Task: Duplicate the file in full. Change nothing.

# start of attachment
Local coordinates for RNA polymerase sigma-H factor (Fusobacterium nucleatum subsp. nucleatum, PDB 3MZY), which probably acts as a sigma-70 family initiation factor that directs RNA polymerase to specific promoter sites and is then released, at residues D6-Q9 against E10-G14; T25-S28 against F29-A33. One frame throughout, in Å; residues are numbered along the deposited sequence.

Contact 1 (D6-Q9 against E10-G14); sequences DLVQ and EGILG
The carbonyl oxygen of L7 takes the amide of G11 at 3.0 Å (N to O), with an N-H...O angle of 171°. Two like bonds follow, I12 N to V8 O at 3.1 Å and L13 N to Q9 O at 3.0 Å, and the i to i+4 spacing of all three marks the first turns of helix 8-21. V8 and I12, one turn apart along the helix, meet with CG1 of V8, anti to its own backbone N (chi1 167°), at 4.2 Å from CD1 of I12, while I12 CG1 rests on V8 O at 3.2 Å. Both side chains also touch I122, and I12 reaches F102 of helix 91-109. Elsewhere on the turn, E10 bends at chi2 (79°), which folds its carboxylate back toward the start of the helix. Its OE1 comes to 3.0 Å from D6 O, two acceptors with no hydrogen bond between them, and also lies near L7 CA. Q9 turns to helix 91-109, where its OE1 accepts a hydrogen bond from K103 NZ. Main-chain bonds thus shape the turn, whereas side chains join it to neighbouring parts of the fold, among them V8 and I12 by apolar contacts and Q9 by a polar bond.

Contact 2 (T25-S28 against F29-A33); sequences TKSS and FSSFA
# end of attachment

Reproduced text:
Local coordinates for RNA polymerase sigma-H factor (Fusobacterium nucleatum subsp. nucleatum, PDB 3MZY), which probably acts as a sigma-70 family initiation factor that directs RNA polymerase to specific promoter sites and is then released, at residues D6-Q9 against E10-G14; T25-S28 against F29-A33. One frame throughout, in Å; residues are numbered along the deposited sequence.

Contact 1 (D6-Q9 against E10-G14); sequences DLVQ and EGILG
The carbonyl oxygen of L7 takes the amide of G11 at 3.0 Å (N to O), with an N-H...O angle of 171°. Two like bonds follow, I12 N to V8 O at 3.1 Å and L13 N to Q9 O at 3.0 Å, and the i to i+4 spacing of all three marks the first turns of helix 8-21. V8 and I12, one turn apart along the helix, meet with CG1 of V8, anti to its own backbone N (chi1 167°), at 4.2 Å from CD1 of I12, while I12 CG1 rests on V8 O at 3.2 Å. Both side chains also touch I122, and I12 reaches F102 of helix 91-109. Elsewhere on the turn, E10 bends at chi2 (79°), which folds its carboxylate back toward the start of the helix. Its OE1 comes to 3.0 Å from D6 O, two acceptors with no hydrogen bond between them, and also lies near L7 CA. Q9 turns to helix 91-109, where its OE1 accepts a hydrogen bond from K103 NZ. Main-chain bonds thus shape the turn, whereas side chains join it to neighbouring parts of the fold, among them V8 and I12 by apolar contacts and Q9 by a polar bond.

Contact 2 (T25-S28 against F29-A33); sequences TKSS and FSSFA